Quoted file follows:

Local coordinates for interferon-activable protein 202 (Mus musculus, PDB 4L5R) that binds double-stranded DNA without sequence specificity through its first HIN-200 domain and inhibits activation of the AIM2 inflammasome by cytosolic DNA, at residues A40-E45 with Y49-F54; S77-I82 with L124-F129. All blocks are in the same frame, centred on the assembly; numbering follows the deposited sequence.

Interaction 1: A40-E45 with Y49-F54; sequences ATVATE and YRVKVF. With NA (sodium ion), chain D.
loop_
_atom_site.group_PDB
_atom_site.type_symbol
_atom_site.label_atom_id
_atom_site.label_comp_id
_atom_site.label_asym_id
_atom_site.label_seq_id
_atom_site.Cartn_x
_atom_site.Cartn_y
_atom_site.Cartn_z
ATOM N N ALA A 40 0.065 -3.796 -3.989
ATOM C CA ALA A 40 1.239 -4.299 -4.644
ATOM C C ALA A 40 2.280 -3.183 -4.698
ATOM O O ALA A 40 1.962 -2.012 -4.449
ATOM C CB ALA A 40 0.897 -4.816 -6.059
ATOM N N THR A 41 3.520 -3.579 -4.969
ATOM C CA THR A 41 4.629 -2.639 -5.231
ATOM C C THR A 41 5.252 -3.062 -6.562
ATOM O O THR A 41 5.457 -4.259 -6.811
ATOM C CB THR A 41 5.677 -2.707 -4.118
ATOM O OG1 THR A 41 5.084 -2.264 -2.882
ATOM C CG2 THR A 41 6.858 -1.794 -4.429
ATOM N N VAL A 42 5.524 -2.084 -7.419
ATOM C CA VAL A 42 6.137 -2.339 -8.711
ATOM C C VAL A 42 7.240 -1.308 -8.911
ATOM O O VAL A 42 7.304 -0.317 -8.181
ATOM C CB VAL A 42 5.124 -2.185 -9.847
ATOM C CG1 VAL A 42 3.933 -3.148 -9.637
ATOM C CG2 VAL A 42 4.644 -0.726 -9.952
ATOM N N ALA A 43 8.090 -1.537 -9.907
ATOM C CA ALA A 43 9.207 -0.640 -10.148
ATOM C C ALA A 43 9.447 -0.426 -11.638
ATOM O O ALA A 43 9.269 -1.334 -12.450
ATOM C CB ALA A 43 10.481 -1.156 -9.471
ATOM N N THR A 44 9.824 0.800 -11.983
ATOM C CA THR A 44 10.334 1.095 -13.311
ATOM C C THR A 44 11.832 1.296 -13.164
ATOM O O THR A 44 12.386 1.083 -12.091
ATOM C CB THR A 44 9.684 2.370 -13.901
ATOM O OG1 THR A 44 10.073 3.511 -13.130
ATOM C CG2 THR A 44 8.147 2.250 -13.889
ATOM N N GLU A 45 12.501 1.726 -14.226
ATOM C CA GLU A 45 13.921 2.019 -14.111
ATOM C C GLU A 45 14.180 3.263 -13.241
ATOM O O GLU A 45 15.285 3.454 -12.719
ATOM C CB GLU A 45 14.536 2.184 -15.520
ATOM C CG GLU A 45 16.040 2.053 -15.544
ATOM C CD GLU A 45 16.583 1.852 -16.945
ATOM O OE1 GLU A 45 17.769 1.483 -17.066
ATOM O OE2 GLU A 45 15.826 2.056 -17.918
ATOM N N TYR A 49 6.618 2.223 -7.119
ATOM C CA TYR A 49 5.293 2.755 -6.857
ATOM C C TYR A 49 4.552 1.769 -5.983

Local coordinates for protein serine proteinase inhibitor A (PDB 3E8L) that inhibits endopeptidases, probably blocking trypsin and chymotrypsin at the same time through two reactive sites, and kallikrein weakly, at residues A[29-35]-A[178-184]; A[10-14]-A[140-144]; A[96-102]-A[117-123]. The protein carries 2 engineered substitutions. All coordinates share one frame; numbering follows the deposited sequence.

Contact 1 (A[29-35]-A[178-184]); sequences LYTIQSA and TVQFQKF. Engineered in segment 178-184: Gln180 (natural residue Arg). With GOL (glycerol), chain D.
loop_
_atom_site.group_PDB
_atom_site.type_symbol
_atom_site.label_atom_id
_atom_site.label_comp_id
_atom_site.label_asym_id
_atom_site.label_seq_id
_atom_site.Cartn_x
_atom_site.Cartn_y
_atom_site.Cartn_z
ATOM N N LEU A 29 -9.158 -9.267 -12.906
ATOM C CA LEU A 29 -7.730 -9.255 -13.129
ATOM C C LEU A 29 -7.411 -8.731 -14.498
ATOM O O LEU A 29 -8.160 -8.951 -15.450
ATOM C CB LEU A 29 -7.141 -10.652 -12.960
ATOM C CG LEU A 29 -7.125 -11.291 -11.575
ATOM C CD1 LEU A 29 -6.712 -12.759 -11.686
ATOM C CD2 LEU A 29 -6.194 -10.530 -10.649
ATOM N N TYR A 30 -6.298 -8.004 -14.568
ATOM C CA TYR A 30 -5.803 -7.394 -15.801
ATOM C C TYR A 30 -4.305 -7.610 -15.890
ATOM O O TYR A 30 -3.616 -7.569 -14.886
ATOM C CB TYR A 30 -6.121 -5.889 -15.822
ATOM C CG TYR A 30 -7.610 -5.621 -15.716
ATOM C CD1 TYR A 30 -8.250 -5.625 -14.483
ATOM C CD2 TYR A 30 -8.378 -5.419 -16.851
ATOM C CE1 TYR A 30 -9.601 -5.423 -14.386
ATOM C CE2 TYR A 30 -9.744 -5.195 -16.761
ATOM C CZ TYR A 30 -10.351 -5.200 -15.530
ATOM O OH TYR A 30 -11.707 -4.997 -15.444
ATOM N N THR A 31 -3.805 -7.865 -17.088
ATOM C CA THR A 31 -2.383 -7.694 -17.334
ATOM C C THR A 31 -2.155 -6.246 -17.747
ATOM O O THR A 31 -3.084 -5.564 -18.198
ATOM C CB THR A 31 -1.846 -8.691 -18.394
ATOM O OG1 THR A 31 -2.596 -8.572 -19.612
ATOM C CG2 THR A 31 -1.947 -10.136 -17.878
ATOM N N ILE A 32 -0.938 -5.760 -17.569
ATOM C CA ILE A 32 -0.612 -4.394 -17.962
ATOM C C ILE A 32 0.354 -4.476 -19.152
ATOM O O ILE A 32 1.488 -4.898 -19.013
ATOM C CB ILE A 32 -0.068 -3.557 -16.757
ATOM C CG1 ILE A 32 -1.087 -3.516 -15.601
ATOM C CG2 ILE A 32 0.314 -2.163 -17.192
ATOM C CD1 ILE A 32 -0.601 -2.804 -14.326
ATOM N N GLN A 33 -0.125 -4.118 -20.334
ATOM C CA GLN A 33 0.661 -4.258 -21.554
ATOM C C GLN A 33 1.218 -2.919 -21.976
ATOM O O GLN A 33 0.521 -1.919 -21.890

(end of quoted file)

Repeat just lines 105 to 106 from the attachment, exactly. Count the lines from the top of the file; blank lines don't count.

ATOM C C GLN A 33 1.218 -2.919 -21.976
ATOM O O GLN A 33 0.521 -1.919 -21.890